A Hidden Tax That Hurts Small Business

We heard a lot from the presidential and congressional candidates about keeping taxes low for the middle class and helping small businesses create jobs. They said nothing, though, about an unknown and hidden “tax” on the use of credit cards that hurts every consumer and merchant. It’s called the swipe fee -- the fee that merchants (and, ultimately, consumers) pay to banks to accept a card.

Even though swipe fees are invisible to consumers, they result in higher prices, even for those who mostly pay with cash and rarely use a card. The only difference between swipe fees and taxes is that the $50 billion in revenue that the swipe fee generates every year goes directly to banks rather than to the government. Every American household on average pays about $427 a year in the swipe fee “tax.”

Banks have a right to charge for the use of their cards and make a profit if they earn it; however, they don’t have a right to price-fix, which is exactly what they are doing. Visa and MasterCard each set the fees for their banks, and none of the banks compete. With the fee hidden, competitive market forces never have a chance to break the fixed prices. That’s wrong and is what makes swipe fees more like an unavoidable, hidden tax on business rather than a legitimate private charge that goes into the cost of doing business.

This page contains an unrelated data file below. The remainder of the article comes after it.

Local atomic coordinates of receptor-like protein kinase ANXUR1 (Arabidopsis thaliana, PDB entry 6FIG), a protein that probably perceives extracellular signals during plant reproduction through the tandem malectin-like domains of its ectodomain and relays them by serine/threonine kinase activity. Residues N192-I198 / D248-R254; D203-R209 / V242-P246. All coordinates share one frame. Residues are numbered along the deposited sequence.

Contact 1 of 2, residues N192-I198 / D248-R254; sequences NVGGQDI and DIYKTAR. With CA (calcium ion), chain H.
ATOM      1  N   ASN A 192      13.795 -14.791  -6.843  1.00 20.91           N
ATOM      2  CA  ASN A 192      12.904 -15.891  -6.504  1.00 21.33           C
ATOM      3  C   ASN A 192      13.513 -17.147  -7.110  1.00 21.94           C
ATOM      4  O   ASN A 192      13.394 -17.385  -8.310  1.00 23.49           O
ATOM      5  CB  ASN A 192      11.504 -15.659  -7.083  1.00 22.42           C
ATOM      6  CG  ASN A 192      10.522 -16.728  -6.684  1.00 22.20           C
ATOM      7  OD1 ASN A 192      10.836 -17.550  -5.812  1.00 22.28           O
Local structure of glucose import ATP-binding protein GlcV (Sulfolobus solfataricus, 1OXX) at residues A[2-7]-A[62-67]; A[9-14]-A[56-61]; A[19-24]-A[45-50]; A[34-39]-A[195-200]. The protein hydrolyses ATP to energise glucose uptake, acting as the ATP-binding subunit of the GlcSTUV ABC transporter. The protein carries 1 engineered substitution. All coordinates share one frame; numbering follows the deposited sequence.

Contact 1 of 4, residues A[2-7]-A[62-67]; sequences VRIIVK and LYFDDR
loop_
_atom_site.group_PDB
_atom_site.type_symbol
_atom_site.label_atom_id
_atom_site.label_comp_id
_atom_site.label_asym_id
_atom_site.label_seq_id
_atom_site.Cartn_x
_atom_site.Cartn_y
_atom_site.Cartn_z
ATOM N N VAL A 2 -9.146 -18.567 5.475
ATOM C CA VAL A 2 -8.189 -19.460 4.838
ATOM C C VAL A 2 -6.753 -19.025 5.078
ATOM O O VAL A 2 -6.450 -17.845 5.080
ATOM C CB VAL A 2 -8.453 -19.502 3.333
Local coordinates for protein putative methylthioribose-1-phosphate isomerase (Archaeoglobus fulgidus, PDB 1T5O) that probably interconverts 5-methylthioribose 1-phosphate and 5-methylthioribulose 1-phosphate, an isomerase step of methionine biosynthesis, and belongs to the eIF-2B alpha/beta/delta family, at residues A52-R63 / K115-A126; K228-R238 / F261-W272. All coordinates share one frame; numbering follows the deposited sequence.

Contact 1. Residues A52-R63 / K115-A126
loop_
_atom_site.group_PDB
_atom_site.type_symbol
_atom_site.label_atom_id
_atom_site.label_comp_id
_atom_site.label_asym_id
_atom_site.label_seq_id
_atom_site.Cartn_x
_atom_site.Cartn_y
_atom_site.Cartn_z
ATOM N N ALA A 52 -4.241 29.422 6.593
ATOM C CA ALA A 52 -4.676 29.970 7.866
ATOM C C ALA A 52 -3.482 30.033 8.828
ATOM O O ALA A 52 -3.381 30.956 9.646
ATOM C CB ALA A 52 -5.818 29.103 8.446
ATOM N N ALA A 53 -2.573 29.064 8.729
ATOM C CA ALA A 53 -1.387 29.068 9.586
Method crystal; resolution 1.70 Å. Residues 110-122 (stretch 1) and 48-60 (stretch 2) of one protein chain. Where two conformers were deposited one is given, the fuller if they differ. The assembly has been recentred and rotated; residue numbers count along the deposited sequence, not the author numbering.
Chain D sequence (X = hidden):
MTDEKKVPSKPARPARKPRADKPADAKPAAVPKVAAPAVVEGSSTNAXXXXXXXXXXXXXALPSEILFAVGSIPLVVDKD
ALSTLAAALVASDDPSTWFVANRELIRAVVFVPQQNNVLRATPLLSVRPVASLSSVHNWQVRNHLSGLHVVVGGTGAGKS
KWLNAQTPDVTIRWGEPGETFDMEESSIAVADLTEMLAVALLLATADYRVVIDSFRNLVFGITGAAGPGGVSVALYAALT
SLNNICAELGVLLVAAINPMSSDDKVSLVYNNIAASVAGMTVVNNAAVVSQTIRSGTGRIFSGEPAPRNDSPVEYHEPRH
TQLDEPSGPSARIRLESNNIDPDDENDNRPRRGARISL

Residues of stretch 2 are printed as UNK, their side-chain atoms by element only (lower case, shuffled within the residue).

The swipe fee is the second highest operating expense for merchants, an especially serious burden for small businesses. And it’s the fastest-growing expense these businesses face, rising much faster than, for example, health care costs. While health care has received a lot of presidential attention, swipe fees haven’t. But they should and here’s why:

The cost to swipe cards has tripled in the past decade. Some merchants actually lose money on small card transactions for items such as a cup of coffee or a snack. And the fee is not properly disclosed or subject to competitive market forces. It is a pure power grab by banks that have worked with the dominant credit card companies to take unfair advantage of Americans for years.

When a consumer swipes a credit card, the bank takes 2 to 3 percent of the purchase price. For every $1,000 in credit card purchases, that amounts to $20 to $30. It goes almost always to a giant “too big to fail” bank reaping the benefit. A mere 10 banks get much more than 80 percent of credit card swipe fees. In fact, they use that money to further exploit their dominance over community banks and credit unions. It shouldn’t be that way.

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